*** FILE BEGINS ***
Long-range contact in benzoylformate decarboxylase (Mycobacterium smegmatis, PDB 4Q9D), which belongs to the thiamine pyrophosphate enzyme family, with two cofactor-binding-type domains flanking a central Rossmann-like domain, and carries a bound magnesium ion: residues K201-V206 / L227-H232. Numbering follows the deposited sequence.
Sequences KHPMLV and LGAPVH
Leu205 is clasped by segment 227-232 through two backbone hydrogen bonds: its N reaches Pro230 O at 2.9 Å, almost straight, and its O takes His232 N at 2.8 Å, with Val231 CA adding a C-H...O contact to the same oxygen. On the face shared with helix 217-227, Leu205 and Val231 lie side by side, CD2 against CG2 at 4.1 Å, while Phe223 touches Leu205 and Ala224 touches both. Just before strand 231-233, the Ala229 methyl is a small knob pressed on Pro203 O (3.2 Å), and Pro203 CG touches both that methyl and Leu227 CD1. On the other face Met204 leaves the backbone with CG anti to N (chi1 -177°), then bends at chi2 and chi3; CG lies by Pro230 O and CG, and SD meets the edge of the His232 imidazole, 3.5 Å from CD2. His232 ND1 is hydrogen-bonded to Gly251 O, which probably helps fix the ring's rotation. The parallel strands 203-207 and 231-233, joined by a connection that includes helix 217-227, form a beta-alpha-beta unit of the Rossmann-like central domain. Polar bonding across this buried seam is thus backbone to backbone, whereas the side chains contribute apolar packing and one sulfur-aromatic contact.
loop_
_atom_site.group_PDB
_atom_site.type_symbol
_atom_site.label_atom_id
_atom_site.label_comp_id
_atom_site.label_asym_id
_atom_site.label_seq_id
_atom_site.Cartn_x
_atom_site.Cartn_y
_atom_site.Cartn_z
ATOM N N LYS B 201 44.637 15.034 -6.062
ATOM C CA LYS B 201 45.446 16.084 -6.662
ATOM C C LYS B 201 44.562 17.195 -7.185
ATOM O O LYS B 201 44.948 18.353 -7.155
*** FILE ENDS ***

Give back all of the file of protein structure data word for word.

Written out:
Long-range contact in benzoylformate decarboxylase (Mycobacterium smegmatis, PDB 4Q9D), which belongs to the thiamine pyrophosphate enzyme family, with two cofactor-binding-type domains flanking a central Rossmann-like domain, and carries a bound magnesium ion: residues K201-V206 / L227-H232. Numbering follows the deposited sequence.
Sequences KHPMLV and LGAPVH
Leu205 is clasped by segment 227-232 through two backbone hydrogen bonds: its N reaches Pro230 O at 2.9 Å, almost straight, and its O takes His232 N at 2.8 Å, with Val231 CA adding a C-H...O contact to the same oxygen. On the face shared with helix 217-227, Leu205 and Val231 lie side by side, CD2 against CG2 at 4.1 Å, while Phe223 touches Leu205 and Ala224 touches both. Just before strand 231-233, the Ala229 methyl is a small knob pressed on Pro203 O (3.2 Å), and Pro203 CG touches both that methyl and Leu227 CD1. On the other face Met204 leaves the backbone with CG anti to N (chi1 -177°), then bends at chi2 and chi3; CG lies by Pro230 O and CG, and SD meets the edge of the His232 imidazole, 3.5 Å from CD2. His232 ND1 is hydrogen-bonded to Gly251 O, which probably helps fix the ring's rotation. The parallel strands 203-207 and 231-233, joined by a connection that includes helix 217-227, form a beta-alpha-beta unit of the Rossmann-like central domain. Polar bonding across this buried seam is thus backbone to backbone, whereas the side chains contribute apolar packing and one sulfur-aromatic contact.
loop_
_atom_site.group_PDB
_atom_site.type_symbol
_atom_site.label_atom_id
_atom_site.label_comp_id
_atom_site.label_asym_id
_atom_site.label_seq_id
_atom_site.Cartn_x
_atom_site.Cartn_y
_atom_site.Cartn_z
ATOM N N LYS B 201 44.637 15.034 -6.062
ATOM C CA LYS B 201 45.446 16.084 -6.662
ATOM C C LYS B 201 44.562 17.195 -7.185
ATOM O O LYS B 201 44.948 18.353 -7.155